Americans for Financial Reform Education Fund, Center for Responsible Lending, National Consumer Law Center, National Fair Housing Alliance, and Student Borrower Protection Center sent a joint letter urging HUD to transition to the Secured Overnight Financing Rate (SOFR) and share its LIBOR transition plan as soon as possible. This transition plan should include providing direction to housing counselors about the process and a targeted outreach plan to provide borrowers and all stakeholders with timely, accurate information so that they know what to expect in the months to come.
For over 45 years, the disparate impact doctrine has allowed people to chip away at policies that have a discriminatory effect even if there is no intent to discriminate. When the need to address systemic racism is so urgent, and the costs of failing to do so are so devastating, HUD has chosen to finalize a rule that effectively dismantles this essential tool for fighting injustice.
Letter to HUD opposing the set of deregulatory efforts now under way that are withdrawing crucial commonsense oversight from the housing and financial markets, enabling discrimination, and thereby increasing barriers to affordable housing
If the proposed rule went into effect, HUD’s assessment of whether localities were meeting their AFFH obligations would not include consideration of race, religion, national origin, families with children, or other protected classes that the Fair Housing Act was intended to shield from discrimination. The proposed rule eliminates the community participation process, which was proven to be extremely effective in helping communities develop meaningful fair housing goals, and does not even have a requirement that state and local governments conduct a fair housing analysis for their communities at all.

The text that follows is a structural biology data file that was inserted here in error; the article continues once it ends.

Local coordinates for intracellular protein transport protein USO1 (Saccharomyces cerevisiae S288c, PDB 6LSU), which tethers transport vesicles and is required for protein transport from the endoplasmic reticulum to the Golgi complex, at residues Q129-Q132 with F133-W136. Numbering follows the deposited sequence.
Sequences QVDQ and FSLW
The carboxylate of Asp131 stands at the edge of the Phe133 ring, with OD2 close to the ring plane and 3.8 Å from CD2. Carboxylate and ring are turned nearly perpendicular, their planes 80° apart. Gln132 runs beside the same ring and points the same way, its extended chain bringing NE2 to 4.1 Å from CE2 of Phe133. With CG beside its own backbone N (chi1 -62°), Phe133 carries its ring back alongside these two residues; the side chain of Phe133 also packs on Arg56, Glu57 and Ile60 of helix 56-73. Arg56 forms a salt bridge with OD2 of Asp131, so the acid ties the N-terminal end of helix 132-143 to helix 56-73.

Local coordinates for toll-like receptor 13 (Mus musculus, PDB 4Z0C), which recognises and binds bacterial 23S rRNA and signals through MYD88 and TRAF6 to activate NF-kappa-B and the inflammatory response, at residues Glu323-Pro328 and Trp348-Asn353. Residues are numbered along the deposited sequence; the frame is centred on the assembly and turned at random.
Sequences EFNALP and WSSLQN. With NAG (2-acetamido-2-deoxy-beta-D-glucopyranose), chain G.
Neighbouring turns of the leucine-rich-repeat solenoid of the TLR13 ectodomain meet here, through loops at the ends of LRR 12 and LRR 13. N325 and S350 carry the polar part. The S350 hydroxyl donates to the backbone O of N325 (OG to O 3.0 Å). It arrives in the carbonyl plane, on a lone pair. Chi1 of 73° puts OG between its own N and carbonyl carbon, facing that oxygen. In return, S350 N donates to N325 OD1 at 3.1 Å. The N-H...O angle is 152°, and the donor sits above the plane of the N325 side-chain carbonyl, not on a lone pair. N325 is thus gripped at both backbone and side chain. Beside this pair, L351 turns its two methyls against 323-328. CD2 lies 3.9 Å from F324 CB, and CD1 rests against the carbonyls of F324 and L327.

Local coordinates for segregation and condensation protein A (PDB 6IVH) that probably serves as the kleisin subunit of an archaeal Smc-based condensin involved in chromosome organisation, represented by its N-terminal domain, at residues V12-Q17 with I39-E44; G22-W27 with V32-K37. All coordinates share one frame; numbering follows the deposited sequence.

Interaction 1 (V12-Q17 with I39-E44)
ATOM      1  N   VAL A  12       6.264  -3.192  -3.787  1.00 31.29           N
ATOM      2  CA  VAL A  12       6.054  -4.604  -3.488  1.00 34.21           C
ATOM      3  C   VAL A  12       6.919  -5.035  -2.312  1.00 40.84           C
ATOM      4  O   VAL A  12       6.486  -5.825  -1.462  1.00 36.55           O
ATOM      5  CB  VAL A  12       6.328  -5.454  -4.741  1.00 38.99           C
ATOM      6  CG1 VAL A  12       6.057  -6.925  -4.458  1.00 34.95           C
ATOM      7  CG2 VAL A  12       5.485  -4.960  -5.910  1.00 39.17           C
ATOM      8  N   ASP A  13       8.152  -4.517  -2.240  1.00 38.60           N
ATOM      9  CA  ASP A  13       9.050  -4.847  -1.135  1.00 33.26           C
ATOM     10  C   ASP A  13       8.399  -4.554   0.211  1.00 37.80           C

FHA mortgages play a crucial role in providing and maintaining access to affordable and sustainable homeownership for low- and moderate-income families and communities of color. If the Loan Sale Program continues in its current unregulated form, FHA borrowers and their communities remain at risk of further harm from non-compliant servicers and private equity loan purchasers. It is crucial that HUD implement strong protections both before and after loans are sold to prevent needless borrower displacement and neighborhood instability.
Developing clear and appropriate standards for the servicing taxonomy will help ensure that servicers are properly held accountable for non-compliance with FHA’s requirements. It promises to improve the quality of FHA servicing, which in turn will benefit homeowners and the Mutual Mortgage Insurance (MMI) fund. HUD must ensure that its taxonomy tool encompasses these loss mitigation regulations and allows for borrower input into servicer performance in order to truly gauge whether loss mitigation is working for neighborhoods and for the MMI fund.